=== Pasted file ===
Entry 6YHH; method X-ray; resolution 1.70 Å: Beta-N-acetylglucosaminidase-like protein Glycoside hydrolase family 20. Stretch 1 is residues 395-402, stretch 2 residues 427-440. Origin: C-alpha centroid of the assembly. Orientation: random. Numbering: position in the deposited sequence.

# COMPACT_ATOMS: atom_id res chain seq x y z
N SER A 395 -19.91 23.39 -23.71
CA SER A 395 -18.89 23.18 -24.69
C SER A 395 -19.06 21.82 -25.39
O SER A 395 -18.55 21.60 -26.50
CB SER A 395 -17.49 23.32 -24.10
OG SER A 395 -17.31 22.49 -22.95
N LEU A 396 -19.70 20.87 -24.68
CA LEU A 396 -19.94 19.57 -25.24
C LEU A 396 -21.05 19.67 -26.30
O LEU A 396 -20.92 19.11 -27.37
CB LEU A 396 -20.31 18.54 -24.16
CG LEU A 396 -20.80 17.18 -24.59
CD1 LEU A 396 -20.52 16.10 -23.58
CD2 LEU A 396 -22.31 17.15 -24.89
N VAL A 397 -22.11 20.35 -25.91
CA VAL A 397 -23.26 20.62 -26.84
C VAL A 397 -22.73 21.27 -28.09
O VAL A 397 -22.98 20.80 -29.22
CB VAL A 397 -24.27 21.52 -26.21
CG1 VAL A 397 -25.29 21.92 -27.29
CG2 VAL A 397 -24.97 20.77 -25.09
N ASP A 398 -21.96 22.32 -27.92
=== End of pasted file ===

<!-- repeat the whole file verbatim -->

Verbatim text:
Entry 6YHH; method X-ray; resolution 1.70 Å: Beta-N-acetylglucosaminidase-like protein Glycoside hydrolase family 20. Stretch 1 is residues 395-402, stretch 2 residues 427-440. Origin: C-alpha centroid of the assembly. Orientation: random. Numbering: position in the deposited sequence.

# COMPACT_ATOMS: atom_id res chain seq x y z
N SER A 395 -19.91 23.39 -23.71
CA SER A 395 -18.89 23.18 -24.69
C SER A 395 -19.06 21.82 -25.39
O SER A 395 -18.55 21.60 -26.50
CB SER A 395 -17.49 23.32 -24.10
OG SER A 395 -17.31 22.49 -22.95
N LEU A 396 -19.70 20.87 -24.68
CA LEU A 396 -19.94 19.57 -25.24
C LEU A 396 -21.05 19.67 -26.30
O LEU A 396 -20.92 19.11 -27.37
CB LEU A 396 -20.31 18.54 -24.16
CG LEU A 396 -20.80 17.18 -24.59
CD1 LEU A 396 -20.52 16.10 -23.58
CD2 LEU A 396 -22.31 17.15 -24.89
N VAL A 397 -22.11 20.35 -25.91
CA VAL A 397 -23.26 20.62 -26.84
C VAL A 397 -22.73 21.27 -28.09
O VAL A 397 -22.98 20.80 -29.22
CB VAL A 397 -24.27 21.52 -26.21
CG1 VAL A 397 -25.29 21.92 -27.29
CG2 VAL A 397 -24.97 20.77 -25.09
N ASP A 398 -21.96 22.32 -27.92